Don’t discard that turkey after you’ve carved it! Use it to make this economical, ultra-cozy Turkey Soup. (And if you already chucked it, don’t worry; you can make this soup recipe without the carcass too).
Thanksgiving leftovers are such A Big Deal in our family, on Thanksgiving we cook two turkeys, one for the dinner and one for the leftovers (see How to Cook a Turkey for the best-ever roast turkey recipe).
This is rather over the top of us—if you want a more reasonable amount of leftovers, use this easy guide to How Much Turkey Per Person to plan for them in advance (or make Air Fryer Turkey Breast on the side).
Whether you do it on purpose or accidentally end up with too much leftover turkey meat, this easy turkey soup recipe is a perfect way to use it (check out this list of Leftover Thanksgiving Turkey Recipes for more ideas).
I also love turkey soup because if you have a lesser amount of leftovers, turkey soup is an excellent way to stretch them.
How to Make Turkey Soup
This savory turkey soup recipe works well with or without the turkey carcass.
If you make turkey soup without the carcass, it won’t be *as* rich, but as long as you purchase good-quality chicken stock or turkey stock, your soup will still be scrumptious.
- brown rice. As the rice cooks, its starches break down, helping make the soup creamy. It’s also a fantastic way to cook a big, hearty meal at a budget price. Brown rice is pleasantly nutty and adds filling fiber and nutrients.
If you are looking to really stretch this recipe for a crowd, or want a thicker soup, up the amount of rice to 1 full cup.
- Vegetables. Aromatic vegetables slowly sautéed down are the critical way to start any soup, this one included! I chose the classic mirepoix mix of carrots, celery, onion, and garlic, which gives flavor and umph of the dish. Additionally, spinach and peas are added to the soup for further complexity and to pack even more nutrients like potassium, calcium, and vitamin C in one bowl.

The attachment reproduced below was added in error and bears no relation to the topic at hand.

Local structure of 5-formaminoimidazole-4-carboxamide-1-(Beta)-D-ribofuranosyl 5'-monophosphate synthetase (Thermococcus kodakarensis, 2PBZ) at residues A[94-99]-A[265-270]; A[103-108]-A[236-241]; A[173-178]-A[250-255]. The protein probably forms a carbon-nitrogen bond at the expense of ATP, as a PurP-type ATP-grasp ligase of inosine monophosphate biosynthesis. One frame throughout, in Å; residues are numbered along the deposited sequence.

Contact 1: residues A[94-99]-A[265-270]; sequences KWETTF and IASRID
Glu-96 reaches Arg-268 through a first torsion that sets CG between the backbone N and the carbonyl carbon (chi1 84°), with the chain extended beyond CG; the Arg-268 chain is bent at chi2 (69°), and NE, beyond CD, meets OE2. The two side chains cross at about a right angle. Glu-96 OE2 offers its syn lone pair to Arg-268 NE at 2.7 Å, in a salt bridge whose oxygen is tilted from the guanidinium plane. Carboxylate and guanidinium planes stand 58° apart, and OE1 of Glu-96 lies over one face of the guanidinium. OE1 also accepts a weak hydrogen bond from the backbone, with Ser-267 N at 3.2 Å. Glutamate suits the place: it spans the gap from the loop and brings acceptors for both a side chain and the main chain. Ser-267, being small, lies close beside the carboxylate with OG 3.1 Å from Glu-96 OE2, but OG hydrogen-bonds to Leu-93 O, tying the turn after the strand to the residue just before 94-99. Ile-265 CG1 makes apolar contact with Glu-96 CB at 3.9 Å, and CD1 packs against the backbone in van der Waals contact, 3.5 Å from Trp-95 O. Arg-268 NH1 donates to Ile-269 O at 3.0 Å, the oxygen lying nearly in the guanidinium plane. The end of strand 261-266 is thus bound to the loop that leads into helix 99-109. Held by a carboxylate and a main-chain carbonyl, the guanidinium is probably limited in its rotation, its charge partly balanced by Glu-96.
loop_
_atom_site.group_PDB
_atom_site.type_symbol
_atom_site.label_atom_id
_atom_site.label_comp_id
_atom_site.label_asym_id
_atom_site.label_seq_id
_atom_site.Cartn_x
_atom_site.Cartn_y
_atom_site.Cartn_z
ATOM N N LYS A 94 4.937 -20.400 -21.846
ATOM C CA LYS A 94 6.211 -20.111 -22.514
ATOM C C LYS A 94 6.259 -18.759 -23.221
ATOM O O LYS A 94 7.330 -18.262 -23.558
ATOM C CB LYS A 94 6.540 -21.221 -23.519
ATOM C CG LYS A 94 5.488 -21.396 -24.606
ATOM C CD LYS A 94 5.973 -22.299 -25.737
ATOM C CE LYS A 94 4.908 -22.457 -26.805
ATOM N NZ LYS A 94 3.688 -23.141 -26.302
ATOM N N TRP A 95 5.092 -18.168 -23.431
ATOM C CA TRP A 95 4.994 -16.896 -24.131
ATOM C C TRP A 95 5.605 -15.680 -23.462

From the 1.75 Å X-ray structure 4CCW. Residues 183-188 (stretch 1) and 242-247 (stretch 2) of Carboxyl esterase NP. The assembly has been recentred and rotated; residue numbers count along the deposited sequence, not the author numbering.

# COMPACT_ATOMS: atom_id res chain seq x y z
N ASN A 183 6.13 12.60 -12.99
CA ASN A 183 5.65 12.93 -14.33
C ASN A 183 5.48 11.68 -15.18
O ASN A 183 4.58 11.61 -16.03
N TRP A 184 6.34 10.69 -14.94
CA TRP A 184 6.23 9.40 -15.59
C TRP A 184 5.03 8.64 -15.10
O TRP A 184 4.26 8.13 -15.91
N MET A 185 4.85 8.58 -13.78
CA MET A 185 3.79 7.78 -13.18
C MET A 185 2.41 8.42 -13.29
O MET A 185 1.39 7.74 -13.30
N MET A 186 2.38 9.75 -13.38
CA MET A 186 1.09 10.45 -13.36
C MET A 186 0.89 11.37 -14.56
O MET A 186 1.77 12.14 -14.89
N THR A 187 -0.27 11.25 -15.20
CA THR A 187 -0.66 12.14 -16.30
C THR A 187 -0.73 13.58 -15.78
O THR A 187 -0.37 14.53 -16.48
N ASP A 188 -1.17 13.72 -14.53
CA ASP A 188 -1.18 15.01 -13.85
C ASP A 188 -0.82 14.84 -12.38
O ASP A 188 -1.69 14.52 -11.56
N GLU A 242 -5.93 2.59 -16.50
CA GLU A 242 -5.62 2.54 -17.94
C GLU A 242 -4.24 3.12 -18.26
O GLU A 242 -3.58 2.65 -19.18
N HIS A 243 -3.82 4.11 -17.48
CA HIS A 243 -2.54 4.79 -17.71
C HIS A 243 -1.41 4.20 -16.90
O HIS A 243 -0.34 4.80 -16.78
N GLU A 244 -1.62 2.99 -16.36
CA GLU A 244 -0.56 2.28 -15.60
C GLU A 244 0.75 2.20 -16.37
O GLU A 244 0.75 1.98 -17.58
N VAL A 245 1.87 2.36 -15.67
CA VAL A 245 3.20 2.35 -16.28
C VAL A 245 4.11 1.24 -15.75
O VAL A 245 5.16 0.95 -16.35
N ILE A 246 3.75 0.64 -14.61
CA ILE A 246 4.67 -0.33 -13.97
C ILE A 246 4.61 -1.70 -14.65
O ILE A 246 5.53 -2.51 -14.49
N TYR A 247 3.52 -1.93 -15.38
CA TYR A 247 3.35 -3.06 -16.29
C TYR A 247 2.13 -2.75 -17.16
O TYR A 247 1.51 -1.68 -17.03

- Leftover Turkey. The reason for the soup and how to keep your Thanksgiving meal going after the holiday! And hello protein, this soup will fill you up.
- Brother. I called for chicken broth, but turkey or vegetable broth may also be used. Stock will give the soup even more flavor.
- lemon juice. Brings all the flavors to life.
- Herbs. Oregano is sautéed with the veggies to bring more depth and warmth, and fresh herbs like parsley or thyme finish off the soup with one last pop of flavor.
- Leftover Turkey Carcass. The bones can have a second life! Simmering the turkey carcass in the soup is an optional method to thicken turkey soup and deepen its flavor.
- Sauteed onion, carrot, and celery, then stir in garlic.
- Whisk in the leftover turkey, rice, seasonings, broth, and water.
- Cover, bring soup to boil on stove, and then simmer with lid ajar. Cook until rice tender.
- Stir in lemon juice, spinach, peas, and parsley. Cover and let sit off the heat for 5 minutes. Stir, adjust salt to taste. ENJOY!
- To store. Put leftover turkey soup in the fridge within 2 hours of cooling. Refrigerate in airtight container for up to 4 days.
- To Reheat. Rewarm leftovers in a large pot on the stovetop on in the microwave.
- To Freeze. Turkey soup can be frozen in airtight, freezer-safe storage container for up to 3 months. Let thaw overnight in the refrigerator before reheating.
I love freezing soups in Ziplock bags laid flat to freeze. Saves precious freezer space and keeps your storage containers available for other meals!
Meal Prep Tip
Most healthy soups, including this leftover turkey soup recipe, do have some upfront prep time with chopping all the veggies. This can be done the day before. Keep chopped vegetables in fridge prior to cooking
Recommended Tools to Make this Recipe
- dutch oven. A large dutch oven i one of my favorite items in my kitchen, and I know it will last a lifetime.